I know it is a bit of a cliché… and that could be the reason why it might first need to get worst before it gets better.

7. What strategies can break through harmful polarization?

You want to intervene in (interethnic or social) polarization that threatens the social fabric. But how? The Dutch philosopher Bart Brandsma summarizes this in four game changers.

  • First, focus your attention on the large group in the middle. Pushers also target this middle group, increasing the pressure on them to choose sides, for or against. You can only effectively depolarize by adopting the same strategy, moving your attention away from the poles and investing in the middle.
  • Second, you change the subject. Shift the debate, and look for the desire of the middle. Do not emphasize how people differ, but what they have in common.
  • You can only find out the right subject by really entering into a dialogue, instead of standing above the parties. Any good dialogue starts with listening. You can only listen if you change position yourself and stand between the people in the middle. That’s the third game changer.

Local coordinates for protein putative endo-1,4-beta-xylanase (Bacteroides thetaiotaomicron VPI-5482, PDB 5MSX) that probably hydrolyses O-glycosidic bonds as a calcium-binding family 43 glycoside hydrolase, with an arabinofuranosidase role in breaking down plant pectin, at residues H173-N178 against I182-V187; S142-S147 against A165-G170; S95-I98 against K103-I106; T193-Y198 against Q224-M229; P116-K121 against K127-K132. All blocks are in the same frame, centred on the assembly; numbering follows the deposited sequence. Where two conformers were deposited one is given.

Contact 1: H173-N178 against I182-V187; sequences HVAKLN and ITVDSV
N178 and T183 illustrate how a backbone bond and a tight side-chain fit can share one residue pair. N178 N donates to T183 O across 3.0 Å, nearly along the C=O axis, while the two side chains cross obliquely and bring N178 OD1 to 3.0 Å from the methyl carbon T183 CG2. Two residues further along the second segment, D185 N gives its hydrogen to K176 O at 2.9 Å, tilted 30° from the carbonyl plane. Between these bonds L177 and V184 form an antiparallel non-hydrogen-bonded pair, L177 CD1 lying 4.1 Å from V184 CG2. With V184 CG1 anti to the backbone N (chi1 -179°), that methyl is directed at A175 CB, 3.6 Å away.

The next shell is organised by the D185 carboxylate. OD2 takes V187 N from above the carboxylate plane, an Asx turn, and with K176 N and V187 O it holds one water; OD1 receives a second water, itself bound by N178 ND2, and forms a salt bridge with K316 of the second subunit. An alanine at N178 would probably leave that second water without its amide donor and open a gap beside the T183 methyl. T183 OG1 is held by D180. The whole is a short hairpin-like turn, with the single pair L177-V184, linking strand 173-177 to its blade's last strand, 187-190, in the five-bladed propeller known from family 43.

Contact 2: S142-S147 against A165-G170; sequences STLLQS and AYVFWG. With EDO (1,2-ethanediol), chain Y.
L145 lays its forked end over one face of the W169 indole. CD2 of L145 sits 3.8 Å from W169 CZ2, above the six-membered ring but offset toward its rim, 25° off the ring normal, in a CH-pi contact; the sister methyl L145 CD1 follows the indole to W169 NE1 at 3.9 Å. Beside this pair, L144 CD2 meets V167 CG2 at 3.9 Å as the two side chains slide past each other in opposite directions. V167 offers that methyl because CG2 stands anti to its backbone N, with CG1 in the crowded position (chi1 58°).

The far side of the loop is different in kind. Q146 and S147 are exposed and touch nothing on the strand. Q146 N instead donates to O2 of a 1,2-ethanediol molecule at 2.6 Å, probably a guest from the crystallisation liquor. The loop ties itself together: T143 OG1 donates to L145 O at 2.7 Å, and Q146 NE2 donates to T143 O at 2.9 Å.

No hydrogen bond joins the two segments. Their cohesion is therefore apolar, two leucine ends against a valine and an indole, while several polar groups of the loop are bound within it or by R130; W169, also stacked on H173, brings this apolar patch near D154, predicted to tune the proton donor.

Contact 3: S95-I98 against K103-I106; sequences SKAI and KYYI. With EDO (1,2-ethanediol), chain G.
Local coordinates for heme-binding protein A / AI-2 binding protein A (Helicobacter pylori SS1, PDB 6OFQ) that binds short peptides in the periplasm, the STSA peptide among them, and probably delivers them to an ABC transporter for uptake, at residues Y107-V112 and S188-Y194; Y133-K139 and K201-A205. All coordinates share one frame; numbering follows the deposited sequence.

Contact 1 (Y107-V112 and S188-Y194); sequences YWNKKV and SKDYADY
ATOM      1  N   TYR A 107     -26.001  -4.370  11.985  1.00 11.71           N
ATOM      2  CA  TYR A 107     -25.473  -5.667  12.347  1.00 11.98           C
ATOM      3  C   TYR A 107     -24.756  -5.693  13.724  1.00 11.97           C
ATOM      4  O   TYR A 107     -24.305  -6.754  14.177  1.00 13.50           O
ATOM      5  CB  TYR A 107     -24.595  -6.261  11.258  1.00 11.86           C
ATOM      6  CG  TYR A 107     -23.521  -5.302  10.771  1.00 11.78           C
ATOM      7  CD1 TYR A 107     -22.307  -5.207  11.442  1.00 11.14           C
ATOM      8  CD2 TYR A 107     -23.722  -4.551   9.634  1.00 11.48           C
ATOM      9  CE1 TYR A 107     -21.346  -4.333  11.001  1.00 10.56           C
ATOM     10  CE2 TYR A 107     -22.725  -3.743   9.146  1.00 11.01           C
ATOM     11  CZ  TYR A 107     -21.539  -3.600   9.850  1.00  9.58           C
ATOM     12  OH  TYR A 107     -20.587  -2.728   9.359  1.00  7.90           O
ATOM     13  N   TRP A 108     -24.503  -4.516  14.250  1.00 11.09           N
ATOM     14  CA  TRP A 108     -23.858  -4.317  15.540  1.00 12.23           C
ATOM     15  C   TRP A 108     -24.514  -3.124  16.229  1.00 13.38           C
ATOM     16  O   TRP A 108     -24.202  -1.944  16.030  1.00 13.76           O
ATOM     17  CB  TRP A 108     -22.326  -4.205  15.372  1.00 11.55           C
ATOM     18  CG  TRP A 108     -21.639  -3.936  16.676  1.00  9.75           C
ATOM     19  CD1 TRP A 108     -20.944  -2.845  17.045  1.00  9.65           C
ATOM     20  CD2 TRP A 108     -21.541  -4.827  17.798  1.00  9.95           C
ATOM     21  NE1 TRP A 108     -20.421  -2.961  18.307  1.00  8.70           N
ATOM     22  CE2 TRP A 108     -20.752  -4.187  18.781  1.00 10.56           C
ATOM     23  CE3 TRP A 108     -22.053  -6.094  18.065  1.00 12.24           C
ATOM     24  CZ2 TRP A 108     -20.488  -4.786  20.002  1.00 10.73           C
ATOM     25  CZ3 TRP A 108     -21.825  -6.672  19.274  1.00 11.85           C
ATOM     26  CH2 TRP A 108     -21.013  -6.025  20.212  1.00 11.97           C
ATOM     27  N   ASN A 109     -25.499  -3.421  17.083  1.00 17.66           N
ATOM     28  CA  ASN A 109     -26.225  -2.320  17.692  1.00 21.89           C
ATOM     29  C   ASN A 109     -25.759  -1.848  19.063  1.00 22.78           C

• Finally, you also change your tone. If you’re in the middle, you don’t judge. You do interact with people in a connecting way.


Polarization is a hot topic in the world today. There are many ways we can see it-from protest movements to marketing and advertising campaigns. Regardless of whether you’re working on an ad campaign or just trying to live your life, understanding polarization is important.

Knowing how it takes shape will help you be more mindful when making decisions about what kind of content to share online, with friends and family members offline, etc. With this article as a guide for where to start looking at polarizing forces in society (whether they be social pressures or environmental factors), hopefully, you will find yourselves less polarized by these societal dynamics than before reading!